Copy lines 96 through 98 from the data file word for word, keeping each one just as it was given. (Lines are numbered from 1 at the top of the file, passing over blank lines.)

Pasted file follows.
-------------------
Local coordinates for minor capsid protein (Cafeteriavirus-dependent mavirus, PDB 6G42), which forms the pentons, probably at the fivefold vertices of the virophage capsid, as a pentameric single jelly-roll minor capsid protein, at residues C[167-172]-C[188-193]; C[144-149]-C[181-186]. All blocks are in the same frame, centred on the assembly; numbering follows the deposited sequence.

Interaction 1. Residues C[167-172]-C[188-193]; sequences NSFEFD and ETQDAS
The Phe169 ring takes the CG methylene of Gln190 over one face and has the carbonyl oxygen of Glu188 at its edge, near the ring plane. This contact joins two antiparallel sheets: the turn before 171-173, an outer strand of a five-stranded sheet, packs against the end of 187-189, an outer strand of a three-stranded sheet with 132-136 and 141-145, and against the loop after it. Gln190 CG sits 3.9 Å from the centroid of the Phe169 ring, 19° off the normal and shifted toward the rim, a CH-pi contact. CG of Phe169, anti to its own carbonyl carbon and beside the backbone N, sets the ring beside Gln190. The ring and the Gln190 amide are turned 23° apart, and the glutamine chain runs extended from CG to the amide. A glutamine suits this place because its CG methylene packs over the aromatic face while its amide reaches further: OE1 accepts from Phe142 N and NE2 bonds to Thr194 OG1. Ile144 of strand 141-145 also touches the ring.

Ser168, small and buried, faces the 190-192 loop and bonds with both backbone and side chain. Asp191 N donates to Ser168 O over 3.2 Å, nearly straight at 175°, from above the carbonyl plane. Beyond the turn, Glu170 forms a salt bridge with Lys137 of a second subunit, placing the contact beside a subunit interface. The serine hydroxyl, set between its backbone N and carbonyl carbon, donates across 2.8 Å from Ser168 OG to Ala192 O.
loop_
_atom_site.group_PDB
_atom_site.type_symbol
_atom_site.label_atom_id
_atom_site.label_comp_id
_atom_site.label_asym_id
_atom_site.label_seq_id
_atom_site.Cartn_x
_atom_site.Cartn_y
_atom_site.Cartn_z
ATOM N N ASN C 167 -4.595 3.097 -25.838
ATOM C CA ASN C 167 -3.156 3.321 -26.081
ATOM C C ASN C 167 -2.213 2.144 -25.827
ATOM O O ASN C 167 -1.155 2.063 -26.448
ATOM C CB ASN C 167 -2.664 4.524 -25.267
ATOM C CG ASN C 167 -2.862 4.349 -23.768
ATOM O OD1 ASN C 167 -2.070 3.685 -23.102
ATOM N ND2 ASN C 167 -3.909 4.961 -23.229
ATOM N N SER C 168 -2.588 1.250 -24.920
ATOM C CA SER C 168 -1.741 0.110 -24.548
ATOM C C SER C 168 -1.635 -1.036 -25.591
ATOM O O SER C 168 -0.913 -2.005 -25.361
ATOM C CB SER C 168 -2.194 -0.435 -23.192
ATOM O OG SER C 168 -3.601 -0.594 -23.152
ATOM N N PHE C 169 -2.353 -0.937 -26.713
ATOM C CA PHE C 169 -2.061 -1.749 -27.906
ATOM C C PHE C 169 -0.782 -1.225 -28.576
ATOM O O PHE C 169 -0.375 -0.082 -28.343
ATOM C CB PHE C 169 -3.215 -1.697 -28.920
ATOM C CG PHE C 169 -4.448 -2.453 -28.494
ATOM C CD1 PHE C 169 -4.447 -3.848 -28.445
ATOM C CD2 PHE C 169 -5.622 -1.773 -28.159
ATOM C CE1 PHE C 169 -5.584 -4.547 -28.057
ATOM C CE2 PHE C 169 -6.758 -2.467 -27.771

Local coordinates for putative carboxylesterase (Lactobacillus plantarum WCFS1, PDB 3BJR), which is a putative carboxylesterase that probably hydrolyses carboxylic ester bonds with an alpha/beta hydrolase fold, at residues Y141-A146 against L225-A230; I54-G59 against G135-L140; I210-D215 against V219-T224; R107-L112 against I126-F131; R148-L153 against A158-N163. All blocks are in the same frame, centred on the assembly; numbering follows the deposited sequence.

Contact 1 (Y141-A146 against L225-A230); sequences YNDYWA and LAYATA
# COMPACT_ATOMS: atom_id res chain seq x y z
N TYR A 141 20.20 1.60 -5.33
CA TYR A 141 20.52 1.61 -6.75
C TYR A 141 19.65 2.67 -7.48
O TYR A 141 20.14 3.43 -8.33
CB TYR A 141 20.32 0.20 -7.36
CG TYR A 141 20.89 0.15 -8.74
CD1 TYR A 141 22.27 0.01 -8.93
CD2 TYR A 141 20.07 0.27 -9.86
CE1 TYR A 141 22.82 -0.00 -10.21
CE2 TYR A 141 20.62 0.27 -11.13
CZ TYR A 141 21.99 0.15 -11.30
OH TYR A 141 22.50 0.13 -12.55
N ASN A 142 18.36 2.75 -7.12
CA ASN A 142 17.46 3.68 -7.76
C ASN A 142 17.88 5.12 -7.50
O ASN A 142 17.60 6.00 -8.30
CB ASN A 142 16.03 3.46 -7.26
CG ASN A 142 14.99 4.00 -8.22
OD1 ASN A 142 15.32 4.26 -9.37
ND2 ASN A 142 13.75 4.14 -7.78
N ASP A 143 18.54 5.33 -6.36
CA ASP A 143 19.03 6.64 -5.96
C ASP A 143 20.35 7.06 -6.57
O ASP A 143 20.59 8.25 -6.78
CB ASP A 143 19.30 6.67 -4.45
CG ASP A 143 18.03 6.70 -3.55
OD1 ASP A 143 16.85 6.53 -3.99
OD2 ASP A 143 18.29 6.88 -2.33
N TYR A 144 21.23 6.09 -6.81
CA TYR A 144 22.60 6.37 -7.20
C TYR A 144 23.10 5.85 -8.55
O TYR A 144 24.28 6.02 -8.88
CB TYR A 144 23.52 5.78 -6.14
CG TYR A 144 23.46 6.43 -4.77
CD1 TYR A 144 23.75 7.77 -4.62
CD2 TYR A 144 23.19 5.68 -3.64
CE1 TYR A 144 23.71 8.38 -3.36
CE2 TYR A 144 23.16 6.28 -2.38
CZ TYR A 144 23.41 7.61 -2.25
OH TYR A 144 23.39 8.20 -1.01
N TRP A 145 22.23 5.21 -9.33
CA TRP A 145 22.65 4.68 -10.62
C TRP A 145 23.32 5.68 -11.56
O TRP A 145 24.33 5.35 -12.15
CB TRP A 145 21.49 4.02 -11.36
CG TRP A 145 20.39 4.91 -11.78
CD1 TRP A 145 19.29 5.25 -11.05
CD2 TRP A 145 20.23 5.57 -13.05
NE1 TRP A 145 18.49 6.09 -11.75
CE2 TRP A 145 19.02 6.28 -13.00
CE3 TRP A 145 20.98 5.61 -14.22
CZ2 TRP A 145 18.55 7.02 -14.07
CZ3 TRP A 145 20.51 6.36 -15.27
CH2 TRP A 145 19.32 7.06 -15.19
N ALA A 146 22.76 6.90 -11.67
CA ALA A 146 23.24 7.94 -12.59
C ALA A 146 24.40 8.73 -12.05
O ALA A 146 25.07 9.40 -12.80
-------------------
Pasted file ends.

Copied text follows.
N ALA A 146 22.76 6.90 -11.67
CA ALA A 146 23.24 7.94 -12.59
C ALA A 146 24.40 8.73 -12.05